This year’s Veteran’s Day post may look a little
familiar to you if you’re a long-time reader. That’s
because it was originally shared in 2010. I’m offering it
again because the message is still relevant, and doggone it, even 3
years later, it remains one of my favorite posts to have written.
Thanks for indulging me.
To whom do we owe our thanks for the privilege of living in a free market? If you happen to be a veteran reading this, we have YOU to thank!
I think the fact that we live in a free market economy is among the greatest blessings we enjoy in this nation. You’ve probably gathered that if you’ve been a reader here for a while. What I probably don’t mention often enough is that a free market economy wouldn’t be possible without having freedom in the first place. That freedom was bought and paid for by our men and women in uniform, and we should all be constantly mindful of that as we enjoy the benefits of what they fought for.
The notion of freedom and what it costs to have it seems to get more important to me every year, especially since becoming a dad in 2007. To think that both my son’s grandfathers wore their country’s uniform is something that puts a lump in my throat, and I look forward to the day when he is old enough to really appreciate their service in our armed forces for himself. The picture to the left shows my son with my wife’s father, his Grandpa Delaine, when they took a trip to the Infantry Museum here in Oklahoma City this summer. Grandpa thought it’d be fun to put on his old uniform just to show him.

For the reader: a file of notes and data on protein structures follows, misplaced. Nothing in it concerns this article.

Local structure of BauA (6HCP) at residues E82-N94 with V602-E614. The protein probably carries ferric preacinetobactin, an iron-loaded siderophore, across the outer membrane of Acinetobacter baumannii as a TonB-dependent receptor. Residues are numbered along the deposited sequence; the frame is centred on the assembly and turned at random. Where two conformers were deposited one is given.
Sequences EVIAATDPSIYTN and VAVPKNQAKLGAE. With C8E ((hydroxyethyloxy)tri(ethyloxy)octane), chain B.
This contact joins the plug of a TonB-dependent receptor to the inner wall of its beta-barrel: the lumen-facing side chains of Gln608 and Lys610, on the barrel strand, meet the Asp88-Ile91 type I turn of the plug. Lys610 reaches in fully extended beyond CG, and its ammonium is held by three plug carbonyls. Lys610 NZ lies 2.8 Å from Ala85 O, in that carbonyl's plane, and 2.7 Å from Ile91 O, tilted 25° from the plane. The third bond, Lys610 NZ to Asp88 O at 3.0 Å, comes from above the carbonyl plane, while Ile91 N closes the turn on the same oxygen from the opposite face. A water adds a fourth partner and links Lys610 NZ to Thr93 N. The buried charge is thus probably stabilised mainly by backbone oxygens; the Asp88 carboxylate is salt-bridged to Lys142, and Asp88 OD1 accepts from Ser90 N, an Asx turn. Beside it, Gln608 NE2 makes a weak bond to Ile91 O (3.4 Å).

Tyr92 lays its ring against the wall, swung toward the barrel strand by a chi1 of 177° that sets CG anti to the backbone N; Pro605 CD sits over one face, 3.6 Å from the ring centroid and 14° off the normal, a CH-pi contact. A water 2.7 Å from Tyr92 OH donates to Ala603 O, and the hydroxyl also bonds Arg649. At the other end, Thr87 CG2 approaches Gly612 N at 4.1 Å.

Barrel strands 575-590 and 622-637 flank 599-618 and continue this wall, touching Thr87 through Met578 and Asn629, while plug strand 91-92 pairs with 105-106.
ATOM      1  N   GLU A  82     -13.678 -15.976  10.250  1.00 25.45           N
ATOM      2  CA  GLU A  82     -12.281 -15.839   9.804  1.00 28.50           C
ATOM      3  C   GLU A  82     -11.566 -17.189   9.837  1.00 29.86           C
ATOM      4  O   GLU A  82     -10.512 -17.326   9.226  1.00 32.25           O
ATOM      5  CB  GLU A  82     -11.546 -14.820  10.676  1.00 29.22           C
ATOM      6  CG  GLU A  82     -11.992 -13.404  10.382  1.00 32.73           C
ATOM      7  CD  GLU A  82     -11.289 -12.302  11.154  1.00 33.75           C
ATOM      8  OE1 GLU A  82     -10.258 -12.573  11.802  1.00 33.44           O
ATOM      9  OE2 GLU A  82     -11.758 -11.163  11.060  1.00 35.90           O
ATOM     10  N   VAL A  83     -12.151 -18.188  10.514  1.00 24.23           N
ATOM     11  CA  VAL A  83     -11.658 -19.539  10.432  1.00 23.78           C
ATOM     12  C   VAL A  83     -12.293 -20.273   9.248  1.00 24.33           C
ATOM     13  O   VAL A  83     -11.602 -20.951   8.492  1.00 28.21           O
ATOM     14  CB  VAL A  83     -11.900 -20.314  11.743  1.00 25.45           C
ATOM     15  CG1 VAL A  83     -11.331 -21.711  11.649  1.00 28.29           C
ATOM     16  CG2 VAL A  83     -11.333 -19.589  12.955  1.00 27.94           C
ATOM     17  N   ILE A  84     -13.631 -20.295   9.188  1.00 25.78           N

My father died when I was in college, but I took great pride in showing my son his Granddad Tom’s infantry patch at the museum. When he’s older I’ll tell him the story of how his Grandad served in World War II, how he was drafted and pulled out of high school just after he turned 18 and, like thousands of other boys who were pulled off the farms and put in uniform, he was being trained for a D-Day type invasion of Japan. The invasion was avoided by President Truman’s decision to drop the atomic bomb. I’ll tell him how his Grandad’s parents cried when they put him on the train to be shipped out because word had it that in an invasion of Japan, the survival rate for Allied Infantrymen would have likely been only 1 in 4. I’ll try to explain how men and women we may never meet put that uniform on knowing they are taking an oath to die to defend our freedom if necessary. And I’ll probably have to tell him that it took me a long time to fully grasp what that means, and that it may take him quite a while, too. The most important thing, I’ll tell him, is that we just can’t ever forget it.
We have more abundance in this country than we can accurately measure, and the thanks we owe our service men and women can’t be adequately described. Let’s be sure Veteran’s Day isn’t the only time we salute them!
There can be no real peace while one American is dying somewhere in the world for the rest of us.” – Ronald Reagan